This post is by David Angell, General Manager of the fast growing Melbourne market and National Head of Media. David has extensive commercial and media experience gained through a fifteen year career in media agencies, which he uses to help drive optimal results for TrinityP3 clients.
Commentary regarding the various issues facing the digital advertising industry continues to grow. Dishonesty, corruption, complexity, lack of knowledge, inadequate marketing, inadequate agencies, inadequate measurement…the list goes on.
Based on the work we do with our clients, these issues are certainly becoming more recognised – even if many advertisers are still extremely challenged in their understanding of who, or what, they need to look at.
The trouble is, so much of the commentary lacks objectivity.
Cutting a far better path is Marc Pritchard. Here’s a repeated but still refreshing sentiment from P&G’s CMO, in his recent speech to the ANA conference in Orlando, Florida.
[Media-agency relations] have become frayed by too much complexity, murkiness and waste in the supply chain that all of us have had a hand in creating.
What I like about this is that, first, he references media agency relations – not media agencies, not marketers, but the quality of relationship between them. Secondly, the phrase ‘all of us have had a hand’. The unbalanced agenda, so prevalent in this fraught and on-going debate, is largely absent.
Of course, Mr Pritchard has become relatively famous for his own recent admission that P&G had themselves been behind the 8-ball, at least contractually speaking. This further commentary shows that he’s actually ahead, not behind, when it comes to apportioning responsibility and considering the implications.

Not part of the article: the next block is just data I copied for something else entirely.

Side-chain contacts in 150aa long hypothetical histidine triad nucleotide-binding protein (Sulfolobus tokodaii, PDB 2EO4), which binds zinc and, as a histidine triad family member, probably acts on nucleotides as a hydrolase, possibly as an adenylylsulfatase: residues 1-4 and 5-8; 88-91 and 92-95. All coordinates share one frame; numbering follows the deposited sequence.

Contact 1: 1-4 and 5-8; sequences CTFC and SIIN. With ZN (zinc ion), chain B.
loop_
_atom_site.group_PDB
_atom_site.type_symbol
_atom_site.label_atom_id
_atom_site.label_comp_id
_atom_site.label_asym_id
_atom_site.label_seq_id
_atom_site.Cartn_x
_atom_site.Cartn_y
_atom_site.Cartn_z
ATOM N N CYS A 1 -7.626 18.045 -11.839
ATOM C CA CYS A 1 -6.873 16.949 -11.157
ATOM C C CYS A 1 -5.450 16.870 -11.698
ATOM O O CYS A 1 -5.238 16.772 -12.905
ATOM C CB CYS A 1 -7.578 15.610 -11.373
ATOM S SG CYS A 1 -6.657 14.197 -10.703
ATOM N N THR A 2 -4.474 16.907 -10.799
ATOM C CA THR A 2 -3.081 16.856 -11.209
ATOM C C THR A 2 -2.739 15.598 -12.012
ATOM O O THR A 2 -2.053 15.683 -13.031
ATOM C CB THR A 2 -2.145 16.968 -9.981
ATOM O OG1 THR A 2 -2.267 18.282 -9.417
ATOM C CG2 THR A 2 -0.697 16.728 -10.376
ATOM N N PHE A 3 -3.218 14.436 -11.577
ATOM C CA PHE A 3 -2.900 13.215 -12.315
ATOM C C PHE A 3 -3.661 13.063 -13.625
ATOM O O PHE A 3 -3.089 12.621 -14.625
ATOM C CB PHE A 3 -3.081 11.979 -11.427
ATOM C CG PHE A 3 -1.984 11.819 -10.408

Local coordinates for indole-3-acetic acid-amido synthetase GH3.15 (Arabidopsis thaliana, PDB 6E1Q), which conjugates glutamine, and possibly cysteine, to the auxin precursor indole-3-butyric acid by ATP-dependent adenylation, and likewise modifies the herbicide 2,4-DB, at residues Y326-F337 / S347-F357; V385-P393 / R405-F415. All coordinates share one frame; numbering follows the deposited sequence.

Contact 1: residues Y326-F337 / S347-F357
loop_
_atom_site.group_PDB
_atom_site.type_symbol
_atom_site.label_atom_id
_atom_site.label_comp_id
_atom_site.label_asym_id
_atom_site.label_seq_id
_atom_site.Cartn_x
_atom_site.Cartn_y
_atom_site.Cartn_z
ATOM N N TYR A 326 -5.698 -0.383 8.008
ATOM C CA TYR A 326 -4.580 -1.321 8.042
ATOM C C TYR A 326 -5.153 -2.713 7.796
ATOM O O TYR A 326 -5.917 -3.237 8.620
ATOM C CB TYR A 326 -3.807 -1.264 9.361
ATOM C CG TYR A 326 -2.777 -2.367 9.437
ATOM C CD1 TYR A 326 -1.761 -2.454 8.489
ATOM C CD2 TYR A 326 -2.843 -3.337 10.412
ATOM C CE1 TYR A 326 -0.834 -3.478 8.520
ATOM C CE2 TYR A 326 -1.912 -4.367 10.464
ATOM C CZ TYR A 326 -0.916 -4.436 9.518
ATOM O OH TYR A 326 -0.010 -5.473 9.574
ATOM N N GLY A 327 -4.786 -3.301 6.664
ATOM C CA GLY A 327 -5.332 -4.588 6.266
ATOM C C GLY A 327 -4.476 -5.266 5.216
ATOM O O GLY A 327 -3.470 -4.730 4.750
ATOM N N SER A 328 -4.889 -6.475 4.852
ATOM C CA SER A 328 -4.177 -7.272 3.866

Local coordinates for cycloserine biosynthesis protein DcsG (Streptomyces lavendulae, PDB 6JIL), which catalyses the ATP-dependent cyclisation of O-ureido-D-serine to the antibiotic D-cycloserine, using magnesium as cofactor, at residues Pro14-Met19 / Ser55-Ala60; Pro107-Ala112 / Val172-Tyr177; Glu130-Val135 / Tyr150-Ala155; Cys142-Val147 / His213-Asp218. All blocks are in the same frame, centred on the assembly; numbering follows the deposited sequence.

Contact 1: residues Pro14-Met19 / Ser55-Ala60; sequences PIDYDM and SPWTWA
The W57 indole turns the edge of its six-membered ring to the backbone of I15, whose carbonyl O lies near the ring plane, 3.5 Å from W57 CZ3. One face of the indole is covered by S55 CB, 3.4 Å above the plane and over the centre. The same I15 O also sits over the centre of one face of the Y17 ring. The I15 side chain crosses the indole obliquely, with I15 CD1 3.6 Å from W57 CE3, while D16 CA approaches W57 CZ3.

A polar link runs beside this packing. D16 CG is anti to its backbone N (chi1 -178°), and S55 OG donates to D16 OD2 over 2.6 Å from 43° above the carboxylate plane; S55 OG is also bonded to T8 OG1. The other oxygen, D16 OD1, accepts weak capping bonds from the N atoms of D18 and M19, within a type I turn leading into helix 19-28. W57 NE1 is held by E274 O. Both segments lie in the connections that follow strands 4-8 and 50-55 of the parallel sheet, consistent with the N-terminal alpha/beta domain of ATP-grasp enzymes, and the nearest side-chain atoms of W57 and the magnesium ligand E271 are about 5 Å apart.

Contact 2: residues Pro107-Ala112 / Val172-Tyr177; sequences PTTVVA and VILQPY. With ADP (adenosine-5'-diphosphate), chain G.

In short – we’re all responsible. We’re all to blame.
Media agencies and their Holding Company parents and affiliates
…are to blame for pushing a low-cost, high volume inventory model, ultimately designed to generate maximum commercial returns for the agency, rather than the client. They’re also at least complicit in the construct of the much talked about ‘murky supply chain’ by failing to create properly transparent cost structures.
The media agency problem is a part of the greater ‘media agency transparency’ debate, referenced repeatedly over the last 18 months and led by the industry-shaking K2 Intelligence report commissioned by the ANA which alleged systematic practices – opaque at best, corrupt at worst, by agencies in the US market.
Various technology providers
…are to blame, complicit as they are in contributing to the ever-expanding network of intermediaries that sit between buyer and seller, accounting for the WFA’s estimated 60c in the client’s media dollar being taken in undisclosed fees.
Clients and industry bodies are finding it increasingly difficult to isolate the actual value being provided by the plethora of advertising technology (ad-tech) suppliers (examples of ad-tech include ad-serving and ad-verification technology stacks, marketing analytics software, DSP providers, DMP providers, SSP providers, Ad Exchanges) that can sit between buyer and seller.
Venture Capitalist groups